Current Research

Anti-GD2 Virus-Free CRISPR CAR T cells to treat canine sarcomas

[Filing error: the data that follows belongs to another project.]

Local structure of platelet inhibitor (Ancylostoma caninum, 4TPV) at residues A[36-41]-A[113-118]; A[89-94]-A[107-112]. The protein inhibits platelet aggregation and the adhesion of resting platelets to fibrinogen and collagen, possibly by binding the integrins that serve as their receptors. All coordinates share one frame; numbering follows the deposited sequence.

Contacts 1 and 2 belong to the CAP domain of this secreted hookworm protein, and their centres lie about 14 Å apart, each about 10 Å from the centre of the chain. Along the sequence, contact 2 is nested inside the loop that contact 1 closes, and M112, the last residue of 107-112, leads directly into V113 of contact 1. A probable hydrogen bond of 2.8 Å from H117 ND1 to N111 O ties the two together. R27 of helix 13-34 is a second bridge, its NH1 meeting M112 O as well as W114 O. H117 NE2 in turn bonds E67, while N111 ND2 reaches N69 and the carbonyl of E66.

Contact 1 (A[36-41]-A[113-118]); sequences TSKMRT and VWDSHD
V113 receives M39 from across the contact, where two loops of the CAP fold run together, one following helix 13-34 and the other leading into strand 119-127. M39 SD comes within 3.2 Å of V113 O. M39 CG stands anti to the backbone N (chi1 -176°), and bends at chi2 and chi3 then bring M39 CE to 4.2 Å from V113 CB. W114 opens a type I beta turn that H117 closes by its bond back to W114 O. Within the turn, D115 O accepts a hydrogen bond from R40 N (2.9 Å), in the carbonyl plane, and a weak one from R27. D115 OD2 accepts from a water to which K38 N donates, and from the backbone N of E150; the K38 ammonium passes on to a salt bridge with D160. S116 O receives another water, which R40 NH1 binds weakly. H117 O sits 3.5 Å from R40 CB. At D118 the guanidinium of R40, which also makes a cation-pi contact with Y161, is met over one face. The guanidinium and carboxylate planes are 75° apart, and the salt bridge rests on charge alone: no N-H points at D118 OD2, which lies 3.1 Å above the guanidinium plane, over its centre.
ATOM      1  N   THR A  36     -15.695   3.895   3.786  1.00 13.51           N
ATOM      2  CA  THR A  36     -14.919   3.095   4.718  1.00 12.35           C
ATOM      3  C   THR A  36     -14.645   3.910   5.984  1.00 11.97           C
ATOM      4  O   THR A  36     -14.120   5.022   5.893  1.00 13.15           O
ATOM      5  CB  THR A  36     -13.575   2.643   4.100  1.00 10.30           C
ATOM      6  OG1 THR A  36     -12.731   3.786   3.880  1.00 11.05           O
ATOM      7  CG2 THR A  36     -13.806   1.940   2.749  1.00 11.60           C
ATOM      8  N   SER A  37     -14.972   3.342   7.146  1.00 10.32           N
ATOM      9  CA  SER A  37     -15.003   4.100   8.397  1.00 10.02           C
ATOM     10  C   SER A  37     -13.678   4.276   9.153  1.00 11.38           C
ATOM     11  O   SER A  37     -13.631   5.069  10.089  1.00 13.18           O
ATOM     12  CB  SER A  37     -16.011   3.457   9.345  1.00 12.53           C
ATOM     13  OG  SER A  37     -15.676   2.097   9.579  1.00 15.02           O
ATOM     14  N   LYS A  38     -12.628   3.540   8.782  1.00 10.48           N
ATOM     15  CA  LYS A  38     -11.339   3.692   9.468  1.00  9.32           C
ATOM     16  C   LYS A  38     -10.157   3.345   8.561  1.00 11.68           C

Chimeric Antigen Receptor T (CAR-T) cell therapies have had limited success in treating solid tumors. Our lab has developed a novel virus-free strategy to engineer T cells that uses CRISPR-Cas9 to precisely insert a CAR targeting the antigen disialoganglioside (GD2) into the TRAC gene encoding for the existing T cell receptor (TCR). GD2 is over-expressed in many solid tumor types in humans and dogs, and has limited expression in healthy tissues, making it an ideal target for solid tumor immunotherapy. Virus-free CRISPR (VFC) CAR T cells have a favorable memory-like phenotype and show fewer exhaustion markers than CAR T cells manufactured using viral vectors. However, the safety and long-term efficacy of this treatment in immunocompetent hosts is unclear. The aim of my research is to manufacture and introduce VFC canine anti-GD2 CAR T cells into a companion canine cancer patient population to develop a potential treatment for GD2+ solid tumors. The knowledge gained through these studies are likely to inform immunotherapy strategies for both canine and human patients and provide insight on VFC CAR efficacy in an immunologically competent parallel patient population.